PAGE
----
Some early English translations were done as early as the 7th Century. The first complete English Bible was done by John Wycliffe in 1395 from Latin. He wanted the Bible to be in the common language so each one could be directly responsible to God. Wycliffe’s translation was revised by Wycliffe's secretary John Purvey after Wycliffe's death and published. The Bible in common language ("vernacular") was outlawed soon after, but Wycliffe's translation remained popular into the early 16th Century. Wycliffe's followers were called Lollards ("mumblers").
Three events contributed to further translation and publishing efforts:
The Geneva Bible in 1560 was the first entire Bible in English to be translated from the original languages. It was very popular. It had the first verse divisions, and used italics to show words added in English, a practice continued in the King James. It included variant readings in the margins. It was a revision of Tyndale's NT and Great Bible OT, and was used by the Pilgrims, who rejected the later KJV. The Geneva Bible also included notes and commentary. Here's a link to the Geneva Bible online.
Church leaders who were opposed to the Geneva Bible notes and commentary produced the Bishops’ Bible in 1568. It was never popular.
The King James Version (KJV) was produced in 1611. It was also called the Authorized Version, since it was authorized by the King of England as a revision of the 1602 edition of the Bishops' Bible. It set the style of "Bible English", and continued to be revised and updated until 1769, which is the KJV in common use today. As with the Bishops' Bible, this translation came about because of objections to the notes in the Geneva Bible: King James particularly objected to a marginal note for Exodus 1:9 which indicated that the Hebrew midwives were correct in disobeying the Egyptian king's orders.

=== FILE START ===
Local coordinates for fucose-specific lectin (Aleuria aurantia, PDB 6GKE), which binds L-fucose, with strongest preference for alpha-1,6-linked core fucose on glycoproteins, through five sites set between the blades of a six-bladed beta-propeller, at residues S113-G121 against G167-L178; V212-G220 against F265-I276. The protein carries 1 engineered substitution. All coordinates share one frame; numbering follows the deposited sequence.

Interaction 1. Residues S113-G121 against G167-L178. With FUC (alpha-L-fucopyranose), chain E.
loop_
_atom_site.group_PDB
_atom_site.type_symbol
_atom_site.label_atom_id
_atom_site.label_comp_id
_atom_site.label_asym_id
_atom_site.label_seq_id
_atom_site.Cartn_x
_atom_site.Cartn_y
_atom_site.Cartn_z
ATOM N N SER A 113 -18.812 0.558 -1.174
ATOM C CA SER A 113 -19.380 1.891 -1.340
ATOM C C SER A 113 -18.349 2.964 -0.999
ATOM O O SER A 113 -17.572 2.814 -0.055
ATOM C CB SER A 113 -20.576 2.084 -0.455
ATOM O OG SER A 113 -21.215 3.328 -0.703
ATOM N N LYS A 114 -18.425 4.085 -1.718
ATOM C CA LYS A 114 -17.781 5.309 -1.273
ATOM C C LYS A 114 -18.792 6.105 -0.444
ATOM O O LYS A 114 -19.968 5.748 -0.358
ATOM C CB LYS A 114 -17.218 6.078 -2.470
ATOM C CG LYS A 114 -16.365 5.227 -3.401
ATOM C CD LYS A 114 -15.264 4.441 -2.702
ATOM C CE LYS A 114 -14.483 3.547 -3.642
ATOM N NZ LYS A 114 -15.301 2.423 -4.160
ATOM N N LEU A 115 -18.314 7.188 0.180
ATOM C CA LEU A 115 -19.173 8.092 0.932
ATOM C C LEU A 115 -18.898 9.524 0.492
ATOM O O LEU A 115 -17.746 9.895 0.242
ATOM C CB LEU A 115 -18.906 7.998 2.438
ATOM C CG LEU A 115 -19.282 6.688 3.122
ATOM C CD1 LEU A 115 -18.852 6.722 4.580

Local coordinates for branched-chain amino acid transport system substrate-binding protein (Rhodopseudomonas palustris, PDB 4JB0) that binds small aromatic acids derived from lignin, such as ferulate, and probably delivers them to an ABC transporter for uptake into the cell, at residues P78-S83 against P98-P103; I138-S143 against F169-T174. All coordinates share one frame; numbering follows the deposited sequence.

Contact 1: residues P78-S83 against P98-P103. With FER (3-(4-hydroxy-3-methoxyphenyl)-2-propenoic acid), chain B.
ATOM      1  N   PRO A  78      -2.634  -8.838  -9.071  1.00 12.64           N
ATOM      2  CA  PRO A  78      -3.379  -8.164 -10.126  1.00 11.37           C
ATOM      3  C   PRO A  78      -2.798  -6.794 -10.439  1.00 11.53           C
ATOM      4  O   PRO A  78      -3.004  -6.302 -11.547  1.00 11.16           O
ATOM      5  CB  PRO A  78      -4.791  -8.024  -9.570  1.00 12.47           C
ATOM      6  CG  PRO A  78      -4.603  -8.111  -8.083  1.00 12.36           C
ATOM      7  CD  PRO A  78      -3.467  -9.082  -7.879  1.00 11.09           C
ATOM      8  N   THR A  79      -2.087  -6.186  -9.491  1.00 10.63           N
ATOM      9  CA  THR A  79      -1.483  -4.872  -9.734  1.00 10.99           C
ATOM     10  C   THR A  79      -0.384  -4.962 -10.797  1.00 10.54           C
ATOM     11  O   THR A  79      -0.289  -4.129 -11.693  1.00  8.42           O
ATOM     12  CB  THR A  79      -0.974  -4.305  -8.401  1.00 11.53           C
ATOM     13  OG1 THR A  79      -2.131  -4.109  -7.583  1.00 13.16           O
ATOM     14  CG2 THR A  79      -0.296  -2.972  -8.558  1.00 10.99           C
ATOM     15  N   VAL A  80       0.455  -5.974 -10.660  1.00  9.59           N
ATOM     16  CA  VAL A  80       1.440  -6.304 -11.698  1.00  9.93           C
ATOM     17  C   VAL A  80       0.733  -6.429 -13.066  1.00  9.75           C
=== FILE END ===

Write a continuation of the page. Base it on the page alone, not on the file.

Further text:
The Douai-Reims Bible was a Roman Catholic Translation from the Latin Vulgate, with the NT in 1582 and the OT in 1609-1610. The Challoner revisions to the Douai-Reims from 1749-1772 brought its language style into line with KJV. The Confraternity Bible, 1941-1969, was a Roman Catholic translation still from the Latin Vulgate. The New American Bible, 1970, was a Roman Catholic revision of the Confraternity using original languages
After KJV, from 1650-1850 there was a lot of research on the NT text & manuscripts. Several individual/private translations were produced. Then came a new round of "church sponsored" translations. The English Revised produced the NT in 1881 and the OT in 1885. The American Revised, also called American Standard, came in 1901. In 1947 came the discovery of the Dead Sea Scrolls, providing much earlier manuscript evidence of the OT than previously available, and shedding light on some of the culture in NT days. The Revised Standard Version NT was produced in 1946 and the OT in 1952. It was a revision from the KJV and ASV.